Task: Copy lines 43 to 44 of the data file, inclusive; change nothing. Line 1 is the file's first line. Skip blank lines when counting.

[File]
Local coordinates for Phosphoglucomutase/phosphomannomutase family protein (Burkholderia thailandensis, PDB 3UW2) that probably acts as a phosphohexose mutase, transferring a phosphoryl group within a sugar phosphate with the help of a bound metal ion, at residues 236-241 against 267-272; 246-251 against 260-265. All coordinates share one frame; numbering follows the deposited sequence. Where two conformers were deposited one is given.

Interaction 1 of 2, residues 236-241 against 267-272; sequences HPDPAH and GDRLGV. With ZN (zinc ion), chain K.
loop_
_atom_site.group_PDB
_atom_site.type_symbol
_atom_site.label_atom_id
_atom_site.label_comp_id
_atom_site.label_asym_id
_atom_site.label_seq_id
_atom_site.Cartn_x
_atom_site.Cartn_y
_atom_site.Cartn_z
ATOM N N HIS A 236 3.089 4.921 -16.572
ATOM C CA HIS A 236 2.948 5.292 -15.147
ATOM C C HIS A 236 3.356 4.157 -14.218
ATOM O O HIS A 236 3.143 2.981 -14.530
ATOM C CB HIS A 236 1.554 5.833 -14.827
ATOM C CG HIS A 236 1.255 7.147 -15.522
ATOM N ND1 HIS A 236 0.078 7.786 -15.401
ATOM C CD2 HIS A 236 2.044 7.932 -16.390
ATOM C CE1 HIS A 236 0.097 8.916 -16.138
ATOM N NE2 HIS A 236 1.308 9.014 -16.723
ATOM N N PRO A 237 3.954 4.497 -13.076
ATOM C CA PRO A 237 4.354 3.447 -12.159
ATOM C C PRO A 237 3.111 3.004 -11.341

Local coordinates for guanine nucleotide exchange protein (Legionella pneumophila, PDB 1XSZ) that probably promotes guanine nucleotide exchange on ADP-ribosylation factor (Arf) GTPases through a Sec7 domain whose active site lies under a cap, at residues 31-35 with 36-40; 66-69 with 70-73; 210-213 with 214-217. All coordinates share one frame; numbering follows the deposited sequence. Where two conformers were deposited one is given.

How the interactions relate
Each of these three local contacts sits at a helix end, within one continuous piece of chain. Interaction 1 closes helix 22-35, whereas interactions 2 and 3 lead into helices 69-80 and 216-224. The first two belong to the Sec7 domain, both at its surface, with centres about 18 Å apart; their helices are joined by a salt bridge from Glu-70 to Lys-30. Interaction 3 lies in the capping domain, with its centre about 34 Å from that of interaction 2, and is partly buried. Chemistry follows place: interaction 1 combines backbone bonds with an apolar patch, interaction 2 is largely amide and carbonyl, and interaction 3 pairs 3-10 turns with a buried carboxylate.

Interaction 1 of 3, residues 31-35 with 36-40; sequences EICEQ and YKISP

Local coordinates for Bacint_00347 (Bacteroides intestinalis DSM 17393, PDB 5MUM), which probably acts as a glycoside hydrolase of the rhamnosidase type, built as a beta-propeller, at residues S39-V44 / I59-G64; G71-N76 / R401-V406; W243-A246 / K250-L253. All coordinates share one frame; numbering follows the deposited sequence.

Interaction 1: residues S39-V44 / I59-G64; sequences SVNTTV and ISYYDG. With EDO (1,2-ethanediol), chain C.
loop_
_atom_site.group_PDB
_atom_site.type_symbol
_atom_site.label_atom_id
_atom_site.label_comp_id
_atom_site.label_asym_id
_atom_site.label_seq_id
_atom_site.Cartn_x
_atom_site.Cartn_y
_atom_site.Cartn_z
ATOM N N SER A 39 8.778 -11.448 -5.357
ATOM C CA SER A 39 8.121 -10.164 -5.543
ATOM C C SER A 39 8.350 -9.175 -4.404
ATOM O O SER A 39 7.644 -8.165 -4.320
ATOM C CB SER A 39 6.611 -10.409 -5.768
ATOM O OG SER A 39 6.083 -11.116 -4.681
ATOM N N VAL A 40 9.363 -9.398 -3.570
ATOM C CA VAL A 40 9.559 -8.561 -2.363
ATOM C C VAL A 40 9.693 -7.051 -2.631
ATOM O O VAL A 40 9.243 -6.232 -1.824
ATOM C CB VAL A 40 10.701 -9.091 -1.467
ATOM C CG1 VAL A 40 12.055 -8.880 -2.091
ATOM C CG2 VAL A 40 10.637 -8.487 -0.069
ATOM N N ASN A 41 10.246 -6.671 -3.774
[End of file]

ATOM C CA SER A 39 8.121 -10.164 -5.543
ATOM C C SER A 39 8.350 -9.175 -4.404